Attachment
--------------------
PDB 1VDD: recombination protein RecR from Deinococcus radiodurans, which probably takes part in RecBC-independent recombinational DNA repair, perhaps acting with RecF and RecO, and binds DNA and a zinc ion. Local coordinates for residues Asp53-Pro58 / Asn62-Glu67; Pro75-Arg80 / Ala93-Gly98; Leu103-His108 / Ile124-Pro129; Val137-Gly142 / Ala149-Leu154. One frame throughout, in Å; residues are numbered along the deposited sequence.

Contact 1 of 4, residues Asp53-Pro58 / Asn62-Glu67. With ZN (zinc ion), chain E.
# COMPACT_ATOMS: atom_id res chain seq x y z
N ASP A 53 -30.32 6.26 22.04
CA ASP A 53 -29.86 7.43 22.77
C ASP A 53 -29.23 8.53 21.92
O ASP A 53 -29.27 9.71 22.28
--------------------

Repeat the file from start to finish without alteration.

PDB 1VDD: recombination protein RecR from Deinococcus radiodurans, which probably takes part in RecBC-independent recombinational DNA repair, perhaps acting with RecF and RecO, and binds DNA and a zinc ion. Local coordinates for residues Asp53-Pro58 / Asn62-Glu67; Pro75-Arg80 / Ala93-Gly98; Leu103-His108 / Ile124-Pro129; Val137-Gly142 / Ala149-Leu154. One frame throughout, in Å; residues are numbered along the deposited sequence.

Contact 1 of 4, residues Asp53-Pro58 / Asn62-Glu67. With ZN (zinc ion), chain E.
# COMPACT_ATOMS: atom_id res chain seq x y z
N ASP A 53 -30.32 6.26 22.04
CA ASP A 53 -29.86 7.43 22.77
C ASP A 53 -29.23 8.53 21.92
O ASP A 53 -29.27 9.71 22.28